With 13 dead, 30 wounded and a Muslim officer who shouted ‘Allahu Akbar’ as he opened fire on them, we must do three things: first, most importantly, we must care for the injured, support their families, and comfort the mourners. Second, we must fight all efforts to use this tragedy to cast aspersions upon an entire tradition and all of its followers. And third, we, and more importantly those followers, must ask tough questions about the relationship between the faith which the shooter, Maj. Nidal Malik Hasan, followed and the actions which he took.
The human issues really are job one. And the test of that commitment will be in the way which people not only reach out to the families of the victims, but also to the Hasan family as well. They too, by all accounts, are victims. There is no evidence that they supported Maj. Hasan in his terrorist attack, and they are among the most vulnerable to any potential backlash which may occur. While the military and the FBI will certainly continue to investigate all aspects of this case, including Hasan’s family, until we know otherwise, they too deserve our compassion and concern.
We must also resist the temptation to extrapolate from this act and the role which faith seemed to play in it, to the effects of that faith in general. Ironically, those who will use this event to disparage all Muslims or Islam in general, even to the point of violence, will prove themselves no different from those they oppose. In fact, they will prove how much they share with Mr. Hasan. Such generalized hatred is precisely the animating approach of anyone who opens fire on a collection of individuals who pose them no immediate threat.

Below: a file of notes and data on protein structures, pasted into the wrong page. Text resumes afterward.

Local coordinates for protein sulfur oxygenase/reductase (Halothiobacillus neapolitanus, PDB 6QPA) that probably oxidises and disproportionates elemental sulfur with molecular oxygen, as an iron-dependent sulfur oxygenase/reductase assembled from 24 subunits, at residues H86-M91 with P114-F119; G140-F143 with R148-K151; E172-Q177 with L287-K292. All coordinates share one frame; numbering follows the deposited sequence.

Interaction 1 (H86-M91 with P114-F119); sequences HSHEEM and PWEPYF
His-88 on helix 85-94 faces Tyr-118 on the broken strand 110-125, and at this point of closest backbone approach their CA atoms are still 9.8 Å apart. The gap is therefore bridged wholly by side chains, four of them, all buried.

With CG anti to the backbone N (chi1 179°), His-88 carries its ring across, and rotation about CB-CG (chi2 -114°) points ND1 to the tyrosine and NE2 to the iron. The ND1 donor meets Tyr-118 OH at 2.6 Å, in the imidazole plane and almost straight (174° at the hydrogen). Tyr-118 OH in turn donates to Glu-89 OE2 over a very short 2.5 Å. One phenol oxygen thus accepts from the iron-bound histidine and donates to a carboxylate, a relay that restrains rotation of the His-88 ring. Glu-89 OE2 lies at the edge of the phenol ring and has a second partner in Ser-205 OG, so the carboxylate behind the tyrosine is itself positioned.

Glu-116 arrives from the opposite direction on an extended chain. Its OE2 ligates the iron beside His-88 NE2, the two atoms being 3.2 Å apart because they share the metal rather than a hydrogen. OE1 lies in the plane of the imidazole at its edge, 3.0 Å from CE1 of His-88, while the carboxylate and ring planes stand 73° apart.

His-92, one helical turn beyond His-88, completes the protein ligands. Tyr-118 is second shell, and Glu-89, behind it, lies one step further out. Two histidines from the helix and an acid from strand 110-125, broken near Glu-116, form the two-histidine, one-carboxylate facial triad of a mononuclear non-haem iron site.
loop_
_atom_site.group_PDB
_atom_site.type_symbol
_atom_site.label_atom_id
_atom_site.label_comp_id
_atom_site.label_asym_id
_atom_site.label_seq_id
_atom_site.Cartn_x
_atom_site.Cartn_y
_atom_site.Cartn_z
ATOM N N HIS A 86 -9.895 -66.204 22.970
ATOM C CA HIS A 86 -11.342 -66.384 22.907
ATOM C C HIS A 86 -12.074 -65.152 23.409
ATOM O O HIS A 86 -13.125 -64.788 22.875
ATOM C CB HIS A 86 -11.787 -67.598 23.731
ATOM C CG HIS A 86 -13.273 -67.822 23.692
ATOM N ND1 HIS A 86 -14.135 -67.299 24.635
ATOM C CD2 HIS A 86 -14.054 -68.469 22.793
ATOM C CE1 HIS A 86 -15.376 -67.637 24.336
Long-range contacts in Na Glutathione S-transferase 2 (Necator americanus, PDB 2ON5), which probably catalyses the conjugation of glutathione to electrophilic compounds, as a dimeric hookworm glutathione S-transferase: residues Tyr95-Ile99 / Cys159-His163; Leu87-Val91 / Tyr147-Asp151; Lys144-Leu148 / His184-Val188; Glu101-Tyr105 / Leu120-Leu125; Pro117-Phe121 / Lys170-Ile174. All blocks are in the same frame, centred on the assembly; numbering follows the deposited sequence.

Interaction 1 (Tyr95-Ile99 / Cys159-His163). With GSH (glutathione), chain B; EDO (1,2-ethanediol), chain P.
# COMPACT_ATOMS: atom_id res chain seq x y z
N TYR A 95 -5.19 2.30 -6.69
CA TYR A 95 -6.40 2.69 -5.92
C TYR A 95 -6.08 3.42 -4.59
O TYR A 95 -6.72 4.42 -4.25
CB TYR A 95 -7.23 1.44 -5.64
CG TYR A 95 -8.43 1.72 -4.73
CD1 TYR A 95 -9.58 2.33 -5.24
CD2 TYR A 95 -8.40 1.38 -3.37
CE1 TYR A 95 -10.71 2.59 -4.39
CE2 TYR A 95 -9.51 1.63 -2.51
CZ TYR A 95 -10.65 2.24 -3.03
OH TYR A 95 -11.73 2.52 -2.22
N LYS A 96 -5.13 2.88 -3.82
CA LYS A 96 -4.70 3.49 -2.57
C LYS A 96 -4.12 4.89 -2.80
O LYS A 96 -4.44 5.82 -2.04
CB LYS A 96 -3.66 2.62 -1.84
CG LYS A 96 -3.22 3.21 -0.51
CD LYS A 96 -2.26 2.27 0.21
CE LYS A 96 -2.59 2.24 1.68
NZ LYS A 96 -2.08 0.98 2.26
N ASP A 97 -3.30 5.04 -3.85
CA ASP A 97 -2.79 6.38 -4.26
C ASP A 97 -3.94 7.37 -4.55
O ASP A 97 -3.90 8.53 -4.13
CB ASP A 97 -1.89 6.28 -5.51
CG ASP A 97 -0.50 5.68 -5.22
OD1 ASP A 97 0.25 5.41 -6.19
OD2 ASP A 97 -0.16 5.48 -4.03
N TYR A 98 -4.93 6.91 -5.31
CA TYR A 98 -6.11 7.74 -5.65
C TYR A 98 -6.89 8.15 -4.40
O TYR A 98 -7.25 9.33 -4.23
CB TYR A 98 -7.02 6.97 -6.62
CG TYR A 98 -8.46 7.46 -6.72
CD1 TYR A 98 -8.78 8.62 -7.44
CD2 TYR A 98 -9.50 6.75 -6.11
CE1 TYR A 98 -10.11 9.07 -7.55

All this having been said however, when a man commits mass murder and shouts ‘God is great’ as he does so, hard questions must be asked. And the place they must be asked the most, is where they seemed to be asked least i.e. the community from which the murderer came. It’s not enough to say that this was the work of a lone madman, or that this “has nothing to do with Islam”. None of us operates in a vacuum and clearly for Maj. Hasan it did.
Collective guilt is never appropriate, but collective responsibility always is. In fact, it is the hallmark of any ethical community. Today is Friday, the Muslim Sabbath, and in every Mosque across this nation communities will come together. I wonder what sermons will be preached.
Will they simply be calls for understanding, condemnations of the murder without any soul-searching about the culture of the murderer, or will there be Muslim leaders with the courage to mourn publically the fact that once again Americans are burying their dead, people who died hearing ‘Allahu Akbar’ as they did so? I wonder.
I do know that if the rest of us do not play our part by taking care of steps one and two, there is no possibility of Muslims taking care of step three. We all have work ahead of us, today and in the weeks ahead, in order to both heal and help assure that such tragedies never occur in the future. I hope that we settle down, overcome our respective fears, take real responsibility, and do that much needed work. So much for an easy weekend, whether in Fort Hood or across the nation.